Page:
by Selva Almada, translated by Annie McDermott

reviewed by Steven Flores

Selva Almada’s star has been rising in her native Argentina for nearly a decade. Only recently, however, has her work found an expanded Anglophone audience through translation, thanks to Charco Press’s publication of The Wind That Lays Waste (2019) and Dead Girls (2020). Brickmakers—her latest novel to be translated to English, published by Graywolf Press—is a gritty examination of machismo, violence, and sexual identity set in a provincial Argentinian town.

The novel begins with two young men, Pajarito Tamai and Marciano Miranda, bleeding out on an abandoned fairground. Over a series of short, delineated chapters, Almada explores the machismo that led these two teenagers to their violent end. The braided narrative alternates between Pajarito and Marciano’s stories with an agile third-person voice, using the liminal state between life and death as both memory palace and bardo. The characters’ consciousnesses roam through their pasts and through the times before they were born, examining the lives of the boys’ fathers, from whom they’ve inherited a particular brand of violent masculinity.

The setting also reflects this concern. The boys’ provincial “indio” village exerts such a gravitational pull that escape seems impossible. Hot, dry and desolate, it is easy to read the village as a kiln. The fathers are also literal brickmakers, but their conflict arises more from alchemy than direct competition. Consumed by vice, Pájaro and Elvio’s drinking, gambling, and bullying bring them toward an inevitable confrontation. After a late night of drinking and partying, “one of them made some comment and the other took it wrong, then they were on their feet, chairs skidding back.” That night, friends bring them to their senses, but the stalled violence simmers. Soon the fathers are embroiled in an all-out feud that they pass on to their sons, Pajarito and Marciano. What begins as a series of vendettas transforms into a Montague-and-Capulet-style feud when Marciano’s younger brother, Ángel, falls in love with Pajarito.

Throughout the novel, machismo moves relations from a state of nature into animus. Pajarito and Marciano are friends out in the neighborhood, but when their fathers find out, they become enemies by fiat. The community does little to intervene, taking a “boys will be boys” approach while not seeming to notice that the “boys” in question are often adult men. For instance, young Pajarito has a penchant for running off, and his father punishes him by herding him through town like a gaucho.

Of course, at home [Pájaro] could flog Pajarito to his heart’s content; but making him trot along like that, bringing the whip whistling down on his head, in full view of everyone, the kid publicly humiliated and him firmly reinstated as head of the family in the neighbors’ eyes, delighted one and mortified another in equal measure.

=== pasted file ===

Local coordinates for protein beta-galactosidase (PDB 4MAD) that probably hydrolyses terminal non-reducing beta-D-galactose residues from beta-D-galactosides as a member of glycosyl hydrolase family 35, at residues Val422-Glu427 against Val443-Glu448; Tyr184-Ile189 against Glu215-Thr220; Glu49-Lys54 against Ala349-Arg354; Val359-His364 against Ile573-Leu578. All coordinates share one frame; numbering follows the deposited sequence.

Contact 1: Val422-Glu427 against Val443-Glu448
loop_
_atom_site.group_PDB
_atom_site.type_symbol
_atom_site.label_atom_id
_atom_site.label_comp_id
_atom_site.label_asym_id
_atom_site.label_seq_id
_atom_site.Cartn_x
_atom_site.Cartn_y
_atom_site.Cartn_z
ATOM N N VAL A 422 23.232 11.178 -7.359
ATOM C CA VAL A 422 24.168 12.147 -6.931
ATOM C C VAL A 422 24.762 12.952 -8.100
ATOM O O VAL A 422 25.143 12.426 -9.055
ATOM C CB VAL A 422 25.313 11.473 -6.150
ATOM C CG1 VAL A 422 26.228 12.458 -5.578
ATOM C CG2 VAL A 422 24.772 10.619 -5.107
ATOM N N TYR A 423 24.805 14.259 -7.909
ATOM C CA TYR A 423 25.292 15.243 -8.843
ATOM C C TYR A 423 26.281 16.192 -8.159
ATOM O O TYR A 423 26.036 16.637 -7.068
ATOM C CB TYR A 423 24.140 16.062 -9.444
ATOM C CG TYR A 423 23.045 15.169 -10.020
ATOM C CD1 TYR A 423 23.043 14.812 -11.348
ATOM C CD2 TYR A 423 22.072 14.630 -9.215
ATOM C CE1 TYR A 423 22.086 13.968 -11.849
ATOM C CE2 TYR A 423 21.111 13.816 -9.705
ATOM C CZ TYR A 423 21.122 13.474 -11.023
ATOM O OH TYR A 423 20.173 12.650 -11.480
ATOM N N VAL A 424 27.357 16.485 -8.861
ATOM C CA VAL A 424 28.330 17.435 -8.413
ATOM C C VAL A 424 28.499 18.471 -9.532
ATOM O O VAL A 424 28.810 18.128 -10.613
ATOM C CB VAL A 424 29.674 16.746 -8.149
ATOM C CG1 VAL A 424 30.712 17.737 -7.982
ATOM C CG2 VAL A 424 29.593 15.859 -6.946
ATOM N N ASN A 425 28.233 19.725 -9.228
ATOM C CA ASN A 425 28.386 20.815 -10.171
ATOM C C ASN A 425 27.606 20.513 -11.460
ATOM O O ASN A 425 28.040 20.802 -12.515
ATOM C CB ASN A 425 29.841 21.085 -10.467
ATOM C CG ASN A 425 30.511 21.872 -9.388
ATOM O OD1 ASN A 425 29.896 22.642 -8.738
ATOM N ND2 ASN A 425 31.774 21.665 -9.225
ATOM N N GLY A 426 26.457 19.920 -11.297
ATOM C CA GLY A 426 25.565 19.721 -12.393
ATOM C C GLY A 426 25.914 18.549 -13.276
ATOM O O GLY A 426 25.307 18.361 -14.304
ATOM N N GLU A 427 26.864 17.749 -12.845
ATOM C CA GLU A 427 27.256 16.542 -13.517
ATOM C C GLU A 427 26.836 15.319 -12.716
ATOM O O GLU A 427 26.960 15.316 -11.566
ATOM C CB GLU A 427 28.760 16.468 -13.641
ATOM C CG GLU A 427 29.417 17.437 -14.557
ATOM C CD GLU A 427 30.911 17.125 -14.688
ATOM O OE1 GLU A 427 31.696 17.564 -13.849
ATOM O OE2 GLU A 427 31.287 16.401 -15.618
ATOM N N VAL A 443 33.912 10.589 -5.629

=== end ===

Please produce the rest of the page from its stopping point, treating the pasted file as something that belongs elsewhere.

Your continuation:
As the novel progresses, the reader pieces together clues that Pájaro Tamai is likely bisexual and is using violence against his son because he and Pajarito are “too alike.” After Pajarito himself has his first gay encounter, he reacts with the urge to beat his lover and “undress [a] girl, whoever she is, throw her down on the bed, and fuck her brains out.” Throughout the novel, homophobia and misogyny are the reaction formations forged by machismo—the unyielding bricks foreclosing the possible shapes of the human spirit.

Readers familiar with Almada’s oeuvre will find her newest novel a midway point between the stark allegorical men of The Wind That Lays Waste and the resilient, vividly portrayed women of Dead Girls. Almada plays fast and loose with sociological tropes, so those looking for extended psychological character studies may be disappointed. Readers may also grapple with the delineated structure, which sometimes interferes with the elegance of the storytelling. Finally, while the women in Brickmakers are a pleasure to behold in their stoic complexity, the men read a bit reductively, each a collection of vices without account.

Though perhaps that is the point: masculinity means conforming to the rigid demands of machismo. In this, the novel finds a wonderful companion text in Fernanda Melchor’s harrowingly brilliant Hurricane Season. Almada’s novel shares Melchor’s concern for how homophobia intersects with broader cultural forces of poverty, patriarchy, misogyny, religion, and—especially—violence. Like Melchor’s novel, the physical and emotional violence of Brickmakers is hard to witness, but not needlessly so. In the United States—a country where 0.7 percent of the literary fiction published is work in translation—we are lucky that translator Annie McDermott has brought Almada’s unflinching portrait of provincial Argentina to our bookshelves.

Published on May 3, 2022